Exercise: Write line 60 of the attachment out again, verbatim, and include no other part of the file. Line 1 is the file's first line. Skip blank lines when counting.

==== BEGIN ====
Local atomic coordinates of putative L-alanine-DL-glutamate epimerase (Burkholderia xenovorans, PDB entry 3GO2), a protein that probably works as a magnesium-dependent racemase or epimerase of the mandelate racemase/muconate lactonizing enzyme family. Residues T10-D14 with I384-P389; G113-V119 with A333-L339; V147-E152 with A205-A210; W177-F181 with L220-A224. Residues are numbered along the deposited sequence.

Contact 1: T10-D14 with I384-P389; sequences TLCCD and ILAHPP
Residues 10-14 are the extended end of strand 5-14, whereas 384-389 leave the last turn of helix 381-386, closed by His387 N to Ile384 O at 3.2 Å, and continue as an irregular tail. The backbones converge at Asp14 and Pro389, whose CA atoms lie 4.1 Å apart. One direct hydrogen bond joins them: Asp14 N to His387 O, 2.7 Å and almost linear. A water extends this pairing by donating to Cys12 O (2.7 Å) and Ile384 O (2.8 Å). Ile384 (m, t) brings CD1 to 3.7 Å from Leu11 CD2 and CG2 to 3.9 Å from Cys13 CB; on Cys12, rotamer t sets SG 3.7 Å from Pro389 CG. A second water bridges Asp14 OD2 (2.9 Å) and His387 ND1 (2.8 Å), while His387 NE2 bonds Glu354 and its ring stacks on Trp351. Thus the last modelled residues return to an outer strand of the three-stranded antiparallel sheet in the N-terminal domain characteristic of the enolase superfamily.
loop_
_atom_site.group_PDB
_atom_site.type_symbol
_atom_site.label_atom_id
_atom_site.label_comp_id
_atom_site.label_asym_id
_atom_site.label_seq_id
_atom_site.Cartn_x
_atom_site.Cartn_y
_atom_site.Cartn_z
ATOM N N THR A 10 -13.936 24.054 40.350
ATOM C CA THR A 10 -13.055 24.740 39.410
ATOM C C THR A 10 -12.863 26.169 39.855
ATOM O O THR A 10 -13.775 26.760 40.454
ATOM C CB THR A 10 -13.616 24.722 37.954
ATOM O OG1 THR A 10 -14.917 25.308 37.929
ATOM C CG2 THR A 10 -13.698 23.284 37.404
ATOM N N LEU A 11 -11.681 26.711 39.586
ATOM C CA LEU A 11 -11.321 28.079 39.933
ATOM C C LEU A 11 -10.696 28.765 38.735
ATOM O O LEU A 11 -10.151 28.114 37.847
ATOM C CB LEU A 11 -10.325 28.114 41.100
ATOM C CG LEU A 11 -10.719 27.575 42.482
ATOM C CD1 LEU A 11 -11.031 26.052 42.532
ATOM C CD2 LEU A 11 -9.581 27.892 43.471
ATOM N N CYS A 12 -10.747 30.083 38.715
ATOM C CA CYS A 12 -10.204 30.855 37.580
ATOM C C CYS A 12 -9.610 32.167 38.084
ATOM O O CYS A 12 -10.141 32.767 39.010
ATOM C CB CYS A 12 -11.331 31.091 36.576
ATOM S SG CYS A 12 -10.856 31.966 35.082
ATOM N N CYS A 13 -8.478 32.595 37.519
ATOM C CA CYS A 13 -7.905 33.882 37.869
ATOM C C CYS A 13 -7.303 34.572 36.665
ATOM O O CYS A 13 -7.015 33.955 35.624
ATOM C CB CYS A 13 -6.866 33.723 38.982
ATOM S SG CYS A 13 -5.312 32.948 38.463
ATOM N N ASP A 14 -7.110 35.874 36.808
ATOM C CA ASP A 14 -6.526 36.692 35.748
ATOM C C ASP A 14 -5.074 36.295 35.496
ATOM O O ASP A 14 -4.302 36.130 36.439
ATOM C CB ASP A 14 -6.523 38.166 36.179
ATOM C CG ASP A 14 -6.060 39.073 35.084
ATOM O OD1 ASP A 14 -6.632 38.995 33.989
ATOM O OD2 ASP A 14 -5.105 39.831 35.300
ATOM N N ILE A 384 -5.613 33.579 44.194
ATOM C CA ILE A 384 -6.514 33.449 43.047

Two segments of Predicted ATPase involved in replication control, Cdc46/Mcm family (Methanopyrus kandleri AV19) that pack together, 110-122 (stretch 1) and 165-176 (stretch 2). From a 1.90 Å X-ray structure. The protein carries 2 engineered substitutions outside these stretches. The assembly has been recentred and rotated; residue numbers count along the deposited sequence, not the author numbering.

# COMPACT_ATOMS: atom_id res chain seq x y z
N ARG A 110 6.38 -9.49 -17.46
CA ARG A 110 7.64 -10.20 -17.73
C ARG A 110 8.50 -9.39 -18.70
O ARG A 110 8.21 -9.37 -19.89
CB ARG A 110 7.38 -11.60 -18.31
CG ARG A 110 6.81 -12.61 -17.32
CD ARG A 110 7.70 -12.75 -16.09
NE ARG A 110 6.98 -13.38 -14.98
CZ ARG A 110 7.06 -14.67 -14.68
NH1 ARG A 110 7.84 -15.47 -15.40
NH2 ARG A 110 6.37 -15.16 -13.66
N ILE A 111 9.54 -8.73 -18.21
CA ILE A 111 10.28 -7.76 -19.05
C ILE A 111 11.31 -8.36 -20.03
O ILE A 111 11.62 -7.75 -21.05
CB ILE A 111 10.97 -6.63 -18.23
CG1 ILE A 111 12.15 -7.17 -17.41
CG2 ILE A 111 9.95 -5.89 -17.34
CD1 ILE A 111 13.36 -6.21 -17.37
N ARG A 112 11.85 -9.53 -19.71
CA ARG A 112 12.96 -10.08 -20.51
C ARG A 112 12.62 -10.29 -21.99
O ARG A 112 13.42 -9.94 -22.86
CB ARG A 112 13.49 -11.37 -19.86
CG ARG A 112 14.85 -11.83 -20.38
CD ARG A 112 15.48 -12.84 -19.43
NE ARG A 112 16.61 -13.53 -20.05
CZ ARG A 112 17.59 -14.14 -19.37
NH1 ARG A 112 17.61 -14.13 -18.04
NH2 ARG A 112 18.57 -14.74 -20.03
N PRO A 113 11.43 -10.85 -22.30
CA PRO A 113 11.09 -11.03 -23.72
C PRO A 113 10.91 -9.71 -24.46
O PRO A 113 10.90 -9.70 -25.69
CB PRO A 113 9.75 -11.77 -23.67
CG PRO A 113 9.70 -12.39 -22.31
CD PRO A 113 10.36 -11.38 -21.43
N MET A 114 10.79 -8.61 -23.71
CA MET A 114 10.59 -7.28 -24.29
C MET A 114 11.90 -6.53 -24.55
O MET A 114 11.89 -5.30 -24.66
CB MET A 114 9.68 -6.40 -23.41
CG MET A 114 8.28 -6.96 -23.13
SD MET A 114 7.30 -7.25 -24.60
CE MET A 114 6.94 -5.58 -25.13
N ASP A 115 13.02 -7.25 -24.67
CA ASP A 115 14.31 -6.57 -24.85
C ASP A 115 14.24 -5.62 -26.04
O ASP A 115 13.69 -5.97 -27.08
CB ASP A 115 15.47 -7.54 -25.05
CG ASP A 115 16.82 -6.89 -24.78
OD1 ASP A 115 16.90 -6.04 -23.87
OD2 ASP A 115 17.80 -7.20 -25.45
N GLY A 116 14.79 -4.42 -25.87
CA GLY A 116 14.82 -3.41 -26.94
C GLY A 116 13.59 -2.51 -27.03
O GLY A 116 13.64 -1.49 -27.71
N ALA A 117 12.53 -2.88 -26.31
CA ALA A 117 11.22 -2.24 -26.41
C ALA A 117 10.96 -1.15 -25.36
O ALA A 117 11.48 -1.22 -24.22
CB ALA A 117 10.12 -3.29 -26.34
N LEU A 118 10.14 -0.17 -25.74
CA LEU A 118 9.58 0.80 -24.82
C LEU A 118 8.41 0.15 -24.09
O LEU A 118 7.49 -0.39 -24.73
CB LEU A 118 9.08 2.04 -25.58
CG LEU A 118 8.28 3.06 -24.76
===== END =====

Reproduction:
NE ARG A 110 6.98 -13.38 -14.98